Dr. Albert Villarin [00:30:50]:

It has to do with understanding all of those involved in your decision making process. You can’t decide inside a silo. You need to understand the needs of everyone and then take those responses and understand the impact that you’re doing for them and how that impact affects other people. Understanding what we’ve done at Newvance Health is actually taken two healthcare networks five years ago and merged them on paper to one with HealthQuest and Western Connecticut Health Network merged together as New Vance Health. We’re still bringing together those pieces, and from the beginning I felt that it was the zipper to connect those two sides of the house, to unify the workflows, to create a guiding principle around which we still work today. Understanding that one change someplace will impact all an Ed change someplace will impact all the Ed workflows across our network. So that drives the understanding that communication to those Ed directors, for example, understand the patient outcomes is unified, bringing together that collaborative voice and really facilitating communication. As a leader, you want to facilitate change, but we create the committee, invite the leadership of those areas involved, and we support it.

Dr. Albert Villarin [00:32:16]:

Let them lead for the best of their clinical outcomes. We help to facilitate with our tools, our knowledge and our informatics abilities to best facilitate those success stories.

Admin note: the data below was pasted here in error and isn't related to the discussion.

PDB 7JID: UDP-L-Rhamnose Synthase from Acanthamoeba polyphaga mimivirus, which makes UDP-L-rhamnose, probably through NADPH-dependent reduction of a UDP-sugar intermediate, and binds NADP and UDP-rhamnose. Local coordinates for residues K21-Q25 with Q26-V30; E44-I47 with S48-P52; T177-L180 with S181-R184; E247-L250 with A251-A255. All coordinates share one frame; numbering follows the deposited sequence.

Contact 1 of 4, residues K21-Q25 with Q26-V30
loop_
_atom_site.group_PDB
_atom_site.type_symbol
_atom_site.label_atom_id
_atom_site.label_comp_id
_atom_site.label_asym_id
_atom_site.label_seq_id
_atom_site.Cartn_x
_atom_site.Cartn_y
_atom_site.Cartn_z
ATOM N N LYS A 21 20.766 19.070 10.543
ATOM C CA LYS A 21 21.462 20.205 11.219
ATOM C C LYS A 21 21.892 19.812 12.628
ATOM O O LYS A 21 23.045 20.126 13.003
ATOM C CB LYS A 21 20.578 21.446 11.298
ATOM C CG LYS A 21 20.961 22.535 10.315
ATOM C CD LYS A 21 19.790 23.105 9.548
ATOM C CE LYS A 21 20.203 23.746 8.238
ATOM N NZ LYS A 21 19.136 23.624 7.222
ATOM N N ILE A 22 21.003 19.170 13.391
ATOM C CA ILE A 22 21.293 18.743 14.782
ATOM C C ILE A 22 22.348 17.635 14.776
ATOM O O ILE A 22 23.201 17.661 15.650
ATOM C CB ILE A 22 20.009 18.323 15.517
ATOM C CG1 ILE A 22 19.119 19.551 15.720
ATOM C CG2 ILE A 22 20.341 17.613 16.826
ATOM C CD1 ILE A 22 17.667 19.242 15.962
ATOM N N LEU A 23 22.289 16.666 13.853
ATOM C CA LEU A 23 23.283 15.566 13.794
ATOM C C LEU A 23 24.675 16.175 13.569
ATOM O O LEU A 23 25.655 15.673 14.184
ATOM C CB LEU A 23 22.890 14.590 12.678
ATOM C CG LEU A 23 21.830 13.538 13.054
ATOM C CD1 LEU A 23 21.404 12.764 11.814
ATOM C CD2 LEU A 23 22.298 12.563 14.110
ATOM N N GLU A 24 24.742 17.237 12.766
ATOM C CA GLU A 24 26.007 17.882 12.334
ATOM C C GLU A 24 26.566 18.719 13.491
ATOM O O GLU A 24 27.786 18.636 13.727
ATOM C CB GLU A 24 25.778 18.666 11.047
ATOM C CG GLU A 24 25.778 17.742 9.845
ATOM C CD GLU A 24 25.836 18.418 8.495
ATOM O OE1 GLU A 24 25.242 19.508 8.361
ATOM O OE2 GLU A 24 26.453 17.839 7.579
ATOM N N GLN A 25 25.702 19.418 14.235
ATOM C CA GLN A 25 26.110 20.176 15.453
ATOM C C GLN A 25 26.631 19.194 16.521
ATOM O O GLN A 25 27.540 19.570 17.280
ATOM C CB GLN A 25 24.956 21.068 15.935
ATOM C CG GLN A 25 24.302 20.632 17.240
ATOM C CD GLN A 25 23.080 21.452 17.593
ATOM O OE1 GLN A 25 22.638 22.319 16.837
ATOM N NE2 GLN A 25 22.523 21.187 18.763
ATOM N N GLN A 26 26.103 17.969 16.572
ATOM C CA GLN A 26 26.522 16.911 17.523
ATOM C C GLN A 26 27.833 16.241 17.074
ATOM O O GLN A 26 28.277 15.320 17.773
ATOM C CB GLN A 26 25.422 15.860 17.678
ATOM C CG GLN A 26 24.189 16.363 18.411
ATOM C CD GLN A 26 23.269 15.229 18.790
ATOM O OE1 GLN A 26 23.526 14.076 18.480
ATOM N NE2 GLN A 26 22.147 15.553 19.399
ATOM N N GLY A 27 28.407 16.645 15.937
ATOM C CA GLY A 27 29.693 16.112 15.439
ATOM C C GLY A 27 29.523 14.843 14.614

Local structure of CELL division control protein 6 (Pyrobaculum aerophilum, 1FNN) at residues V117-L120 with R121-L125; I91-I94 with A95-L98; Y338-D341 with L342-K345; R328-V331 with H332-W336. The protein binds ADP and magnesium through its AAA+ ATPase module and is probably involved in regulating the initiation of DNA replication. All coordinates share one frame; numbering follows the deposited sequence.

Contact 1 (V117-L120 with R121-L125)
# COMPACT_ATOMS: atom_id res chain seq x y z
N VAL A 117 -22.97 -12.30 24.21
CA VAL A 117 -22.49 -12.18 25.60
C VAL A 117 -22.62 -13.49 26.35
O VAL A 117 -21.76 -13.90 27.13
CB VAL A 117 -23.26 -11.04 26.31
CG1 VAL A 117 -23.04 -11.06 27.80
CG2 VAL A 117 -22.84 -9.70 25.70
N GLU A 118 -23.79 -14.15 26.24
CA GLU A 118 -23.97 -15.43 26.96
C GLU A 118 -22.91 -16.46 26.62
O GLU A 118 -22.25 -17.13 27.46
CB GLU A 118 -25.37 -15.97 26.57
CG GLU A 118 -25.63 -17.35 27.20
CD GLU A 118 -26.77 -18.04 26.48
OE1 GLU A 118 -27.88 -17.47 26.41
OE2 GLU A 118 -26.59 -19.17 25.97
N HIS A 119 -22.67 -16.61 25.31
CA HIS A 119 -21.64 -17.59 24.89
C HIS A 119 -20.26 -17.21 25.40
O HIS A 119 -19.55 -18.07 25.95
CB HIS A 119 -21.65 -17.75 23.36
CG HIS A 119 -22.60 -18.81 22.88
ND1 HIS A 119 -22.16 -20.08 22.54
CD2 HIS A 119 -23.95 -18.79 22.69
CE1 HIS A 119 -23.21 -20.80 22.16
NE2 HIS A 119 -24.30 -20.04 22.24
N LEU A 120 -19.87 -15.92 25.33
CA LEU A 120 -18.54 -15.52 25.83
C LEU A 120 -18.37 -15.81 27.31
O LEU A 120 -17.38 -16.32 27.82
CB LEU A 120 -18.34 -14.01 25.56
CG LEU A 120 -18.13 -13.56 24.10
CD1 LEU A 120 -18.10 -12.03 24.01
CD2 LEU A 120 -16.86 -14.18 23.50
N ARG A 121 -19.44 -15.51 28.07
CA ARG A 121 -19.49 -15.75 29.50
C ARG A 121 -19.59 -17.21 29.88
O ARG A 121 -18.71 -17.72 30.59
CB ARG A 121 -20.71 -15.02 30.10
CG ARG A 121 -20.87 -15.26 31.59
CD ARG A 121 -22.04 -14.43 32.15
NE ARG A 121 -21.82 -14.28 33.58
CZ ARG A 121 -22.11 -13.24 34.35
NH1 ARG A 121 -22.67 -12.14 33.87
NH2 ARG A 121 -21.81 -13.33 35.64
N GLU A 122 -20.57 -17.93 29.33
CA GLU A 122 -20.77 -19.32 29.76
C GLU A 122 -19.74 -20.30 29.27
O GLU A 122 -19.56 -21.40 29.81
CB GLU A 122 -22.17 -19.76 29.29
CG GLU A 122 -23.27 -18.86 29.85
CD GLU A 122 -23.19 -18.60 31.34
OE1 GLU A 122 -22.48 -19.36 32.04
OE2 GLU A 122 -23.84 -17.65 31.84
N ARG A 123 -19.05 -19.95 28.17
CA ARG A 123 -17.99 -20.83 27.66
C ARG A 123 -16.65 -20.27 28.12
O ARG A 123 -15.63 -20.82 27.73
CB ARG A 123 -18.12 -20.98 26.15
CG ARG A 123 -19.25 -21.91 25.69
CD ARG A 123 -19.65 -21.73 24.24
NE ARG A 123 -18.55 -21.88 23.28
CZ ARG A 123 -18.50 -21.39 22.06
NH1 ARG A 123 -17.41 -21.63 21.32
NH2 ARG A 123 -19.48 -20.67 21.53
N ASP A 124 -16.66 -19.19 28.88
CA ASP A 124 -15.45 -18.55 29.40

Ben Hilmes [00:32:27]:

That’s great. So clarity, alignment, focus, end to end thinking, collaboration, communication, all really important tools. As a leader to. Leverage as you lead, drive, change, and help improve things around you. So you’re a pretty busy guy, you got a big job, you got a lot of initiatives going on inside your organization. Then you decide, hey, I need to go back to school. So you’re currently pursuing an MBA on top of everything else you’re doing.

Ben Hilmes [00:33:01]:

Not afraid of hard work, but the question would be, what compelled you to say, I’ve got to go expand my knowledge base, my educational background, et cetera at this point in your career? Because I think that’s a really important point. Help us see through your lens, that decision.

Dr. Albert Villarin [00:33:23]:

I think I see it from a perspective, from retroactive perspective. Looking back, if I had done the business understanding of healthcare 15 years ago, I wouldn’t know what is the healthcare business today. So having that ability to do it today really gives me a reflection on what we’re doing today and how to drive the future from today’s benchmark. What we’re doing today medicare, Medicaid, fiscally, that responsibility is there. Healthcare is a business. We are in the business to deliver care in the most fiduciarily responsible process, but also from a perspective of the patient, to give them the best care possible at the lowest cost. Understanding that and how what drivers there are will help me expand my It knowledge as a medical informaticist, consolidate the clinical workflows of understanding as an emergency physician, but also bring in that last piece of the business of healthcare. So from a CMIO perspective, I believe the three areas informatics clinical experience and business experience in training and have credibility.